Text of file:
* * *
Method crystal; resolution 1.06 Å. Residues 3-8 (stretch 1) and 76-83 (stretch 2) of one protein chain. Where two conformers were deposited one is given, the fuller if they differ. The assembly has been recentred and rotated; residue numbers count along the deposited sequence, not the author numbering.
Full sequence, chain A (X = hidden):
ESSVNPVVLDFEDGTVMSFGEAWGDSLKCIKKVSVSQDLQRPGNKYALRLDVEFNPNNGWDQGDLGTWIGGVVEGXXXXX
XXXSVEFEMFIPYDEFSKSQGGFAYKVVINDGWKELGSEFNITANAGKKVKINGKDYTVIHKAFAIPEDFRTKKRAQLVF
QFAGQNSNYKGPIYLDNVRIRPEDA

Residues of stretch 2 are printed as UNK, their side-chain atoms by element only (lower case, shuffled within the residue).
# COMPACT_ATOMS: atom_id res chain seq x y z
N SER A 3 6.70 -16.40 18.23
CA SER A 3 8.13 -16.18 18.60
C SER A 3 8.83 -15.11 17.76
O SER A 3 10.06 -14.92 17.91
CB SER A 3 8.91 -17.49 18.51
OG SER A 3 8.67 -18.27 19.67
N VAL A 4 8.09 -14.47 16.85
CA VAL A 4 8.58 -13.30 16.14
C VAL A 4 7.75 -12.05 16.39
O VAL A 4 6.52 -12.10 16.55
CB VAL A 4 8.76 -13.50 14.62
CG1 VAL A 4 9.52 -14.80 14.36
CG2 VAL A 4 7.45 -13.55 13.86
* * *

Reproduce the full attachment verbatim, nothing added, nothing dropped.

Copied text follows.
Method crystal; resolution 1.06 Å. Residues 3-8 (stretch 1) and 76-83 (stretch 2) of one protein chain. Where two conformers were deposited one is given, the fuller if they differ. The assembly has been recentred and rotated; residue numbers count along the deposited sequence, not the author numbering.
Full sequence, chain A (X = hidden):
ESSVNPVVLDFEDGTVMSFGEAWGDSLKCIKKVSVSQDLQRPGNKYALRLDVEFNPNNGWDQGDLGTWIGGVVEGXXXXX
XXXSVEFEMFIPYDEFSKSQGGFAYKVVINDGWKELGSEFNITANAGKKVKINGKDYTVIHKAFAIPEDFRTKKRAQLVF
QFAGQNSNYKGPIYLDNVRIRPEDA

Residues of stretch 2 are printed as UNK, their side-chain atoms by element only (lower case, shuffled within the residue).
# COMPACT_ATOMS: atom_id res chain seq x y z
N SER A 3 6.70 -16.40 18.23
CA SER A 3 8.13 -16.18 18.60
C SER A 3 8.83 -15.11 17.76
O SER A 3 10.06 -14.92 17.91
CB SER A 3 8.91 -17.49 18.51
OG SER A 3 8.67 -18.27 19.67
N VAL A 4 8.09 -14.47 16.85
CA VAL A 4 8.58 -13.30 16.14
C VAL A 4 7.75 -12.05 16.39
O VAL A 4 6.52 -12.10 16.55
CB VAL A 4 8.76 -13.50 14.62
CG1 VAL A 4 9.52 -14.80 14.36
CG2 VAL A 4 7.45 -13.55 13.86